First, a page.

AMD FX-9590 Review

High-end Desktop processor released in 2013 with 8 cores and 8 threads. With base clock at 4.7GHz, max speed at 5GHz, and a 220W power rating. FX-9590 is based on the Vishera 32nm family and part of the FX series.
Price 58%
Speed 64%
Productivity 43%
Gaming 73%
Category Desktop
Target high-end
Socket Compatibility AM3+
Integrated Graphics None
Cooler Included No
Overclock Potential 1 %
Year 2013 Model
Price 495.92 USD
Number of Cores 8 Cores
Number of Threads 8 Threads
Core Frequency 4.7 GHz
Boost Frequency 5 GHz
Max Stable Overclock 5 GHz
Power Consumption 220 W
Manufacturing Process 32 nm
L3 Cache 8 MB
Maximum Supported Memory 32 GB
Price-Value Score 58 %
Speed Score 64 %
Productivity Score 43 %
Gaming Score 73 %
Max 1080p Bottleneck 51.3 %
Max 1440p Bottleneck 25.6 %
Max 4K Bottleneck 12.8 %
Overall Score 37/100

The FX-9590 is one of AMD's high-end Desktop processors. It was released in 2013 with 8 cores and 8 threads. With base clock at 4.7GHz, max speed at 5GHz, and a 220W power rating. The FX-9590 is based on the Vishera 32nm family and is part of the FX series.

Increased IPC improvements, along with the massive turbo boost of 5GHz mean that even in single core performance – long a weak link of AMD’s processors – comes within reaching distance of rival chips.

As the higher-priced version of the FX-9370, the FX-9590 has higher base and Boost frequencies of 4.7 and 5 GHz, respectively. That's an increase in base frequency and a bump to boost clocks, but the real advantage should lay in the higher Package Power Tracking (PPT) envelope, which is a measurement of the maximum amount of power delivered to the socket. The FX-9370's PPT tops out at 220W, while the motherboard can pump up to 142W to the FX-9590 at peak performance. That opens up much more aggressive boost behavior, on both single and multiple cores, that could widen the performance gap beyond what we see on the spec sheet.

Value seekers who aren't afraid to press the Precision Boost Overdrive button and have sufficient cooling should look to the FX-9370 for roughly equivalent performance to the FX-9590, particularly if gaming factors heavily into the buying decision. That could save you money, reinforcing our decision to give the FX-9370 an Editor's Choice award.

What this all means is that the AMD FX-9590 is an absolute beast when it comes to multi-threaded workloads, especially at this price point. If you're counting on doing some video editing or compiling one hell of an Excel spreadsheet, you're going to see firsthand a performance boost with the FX-9590.

If extended overclocking and boost frequencies are trivial matters to you, AMD also offers the FX-9370 at $594.55. It’s still outfitted with 8-cores and 8-threads, but clocks in at a slower 4.4GHz and maxes out at only 4.7GHz.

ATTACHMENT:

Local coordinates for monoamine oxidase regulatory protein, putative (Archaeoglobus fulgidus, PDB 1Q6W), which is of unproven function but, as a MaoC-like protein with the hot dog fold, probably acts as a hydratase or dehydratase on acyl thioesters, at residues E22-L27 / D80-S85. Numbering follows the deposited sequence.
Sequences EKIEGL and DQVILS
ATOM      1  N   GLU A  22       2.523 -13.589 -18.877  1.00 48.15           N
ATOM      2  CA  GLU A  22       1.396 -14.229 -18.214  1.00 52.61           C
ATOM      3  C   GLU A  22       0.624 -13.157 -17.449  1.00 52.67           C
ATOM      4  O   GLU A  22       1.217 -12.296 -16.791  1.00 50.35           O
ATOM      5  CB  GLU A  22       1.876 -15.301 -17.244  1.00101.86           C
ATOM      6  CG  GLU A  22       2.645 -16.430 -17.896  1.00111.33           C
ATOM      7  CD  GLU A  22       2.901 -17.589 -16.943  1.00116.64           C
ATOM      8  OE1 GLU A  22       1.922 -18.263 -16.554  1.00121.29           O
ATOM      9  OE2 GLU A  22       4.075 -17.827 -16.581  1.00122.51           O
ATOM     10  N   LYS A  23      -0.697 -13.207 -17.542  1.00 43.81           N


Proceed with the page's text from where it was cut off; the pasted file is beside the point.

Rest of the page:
The FX-9590 clocks up to 5Ghz just as it promises on the box, and with AMD’s software you can take one of the cores all the way up to 5.1GHz. However, don’t expect to get much beyond that without seriously upgrading your cooling solution and manually tweaking voltages behind the operating system level.

That said, to squeeze out all the potential of this surprisingly potent high-end chip, you’ll want (and need) to splurge on an enthusiast-grade A78, NVIDIA GeForce 7025, NVIDIA GeForce 7025 / nForce 630a motherboard.

Which GPU to Pick for AMD FX-9590

Below is a comparison of all graphics cards average FPS performance (using an average of 80+ games at ultra quality settings), combined with the AMD FX-9590.

Graphics Card Price Cost Per Frame Avg 1080p Avg 1440p Avg 4K
NVIDIA GeForce RTX 4090 24GB $ 1,599 $ 8.3 192.7 FPS
225.3 FPS
167.3 FPS
NVIDIA GeForce RTX 4080 Ti 20GB $ 799 $ 4.4 179.8 FPS
210.2 FPS
156.2 FPS
AMD Radeon RX 7900 XTX 24GB $ 999 $ 5.7 173.9 FPS
199.6 FPS
135 FPS
NVIDIA GeForce RTX 4080 16GB $ 1,199 $ 7.2 167 FPS
195.1 FPS
144.9 FPS
NVIDIA GeForce RTX 4070 Ti 12GB $ 799 $ 5 160.4 FPS
187.4 FPS
139.1 FPS
AMD Radeon RX 7900 XT 20GB $ 899 $ 5.7 158.1 FPS
181.5 FPS
122.6 FPS
NVIDIA GeForce RTX 3090 24GB $ 1,499 $ 10 150.1 FPS
169.2 FPS
118.3 FPS
AMD Radeon RX 6950 XT 16GB $ 1,099 $ 7.6 143.7 FPS
164.9 FPS
111.4 FPS
NVIDIA GeForce RTX 3090 Ti 24GB $ 1,999 $ 14.1 141.3 FPS
165.1 FPS
122.7 FPS
AMD Radeon RX 6900 XT 16GB $ 999 $ 7.1 140.7 FPS
159.5 FPS
109.7 FPS
AMD Radeon RX 6800 XT 16GB $ 649 $ 4.9 132.5 FPS
150.2 FPS
103.3 FPS
NVIDIA GeForce RTX 3080 Ti 20GB $ 799 $ 6.1 130.8 FPS
150.5 FPS
109.1 FPS
NVIDIA GeForce RTX 3080 10GB $ 699 $ 5.3 130.8 FPS
147.5 FPS
103.1 FPS
NVIDIA GeForce RTX 4070 12GB $ 599 $ 4.7 126.3 FPS
143.9 FPS
105.6 FPS
NVIDIA GeForce RTX 3070 Ti 10GB $ 599 $ 5.3 112.2 FPS
127.6 FPS
90.8 FPS
AMD Radeon RX 6800 16GB $ 579 $ 5.5 104.9 FPS
119 FPS
81.8 FPS
NVIDIA GeForce RTX 3070 8GB $ 499 $ 5 100.1 FPS
112.8 FPS
78.9 FPS
NVIDIA TITAN RTX 24GB $ 2,499 $ 27.2 91.9 FPS
107 FPS
75.3 FPS
NVIDIA GeForce RTX 2080 Ti 11GB $ 1,299 $ 14.5 89.4 FPS
104.2 FPS
73.2 FPS
AMD Radeon RX 6700 XT 12GB $ 479 $ 5.4 88.3 FPS
100.9 FPS
68.4 FPS
NVIDIA GeForce RTX 4060 Ti 8 GB 8GB $ 399 $ 4.6 86.8 FPS
100.3 FPS
72.3 FPS
NVIDIA GeForce RTX 3060 Ti 8GB $ 399 $ 4.9 82 FPS
94.9 FPS
67.6 FPS
NVIDIA GeForce RTX 2080 SUPER 8GB $ 699 $ 8.6 81.2 FPS
93.6 FPS
65.5 FPS
AMD Radeon RX 6650 XT 8GB $ 399 $ 5.1 78.3 FPS
89.9 FPS
62.1 FPS
NVIDIA TITAN V 12GB $ 2,999 $ 38.5 77.8 FPS
90.6 FPS
65 FPS
NVIDIA GeForce RTX 4060 8GB $ 299 $ 3.8 77.8 FPS
90.3 FPS
65 FPS
AMD Radeon RX 7600 8GB $ 269 $ 3.5 77.7 FPS
89.3 FPS
61.5 FPS
NVIDIA GeForce RTX 2080 8GB $ 699 $ 9.1 76.7 FPS
87.5 FPS
60.7 FPS
AMD Radeon RX 6600 XT 8GB $ 379 $ 5.2 73.5 FPS
83.9 FPS
57.6 FPS
NVIDIA GeForce GTX 1080 Ti 11GB $ 759 $ 10.6 71.9 FPS
83.5 FPS
58.4 FPS
NVIDIA GeForce RTX 2070 SUPER 8GB $ 499 $ 7 71.5 FPS
80.6 FPS
56.3 FPS
NVIDIA TITAN Xp 12GB $ 1,199 $ 17 70.5 FPS
80.6 FPS
57.6 FPS
AMD Radeon VII 16GB $ 699 $ 9.9 70.5 FPS
80 FPS
55 FPS
AMD Radeon RX 5700 XT 8GB $ 399 $ 5.8 68.7 FPS
77.9 FPS
53.5 FPS
NVIDIA GeForce RTX 2070 8GB $ 499 $ 7.4 67.7 FPS
75.3 FPS
53.3 FPS
NVIDIA GeForce RTX 4050 8GB $ 200 $ 3 67.7 FPS
77.9 FPS
56.1 FPS
NVIDIA GeForce RTX 3060 12GB $ 329 $ 4.9 67.3 FPS
76.1 FPS
53.7 FPS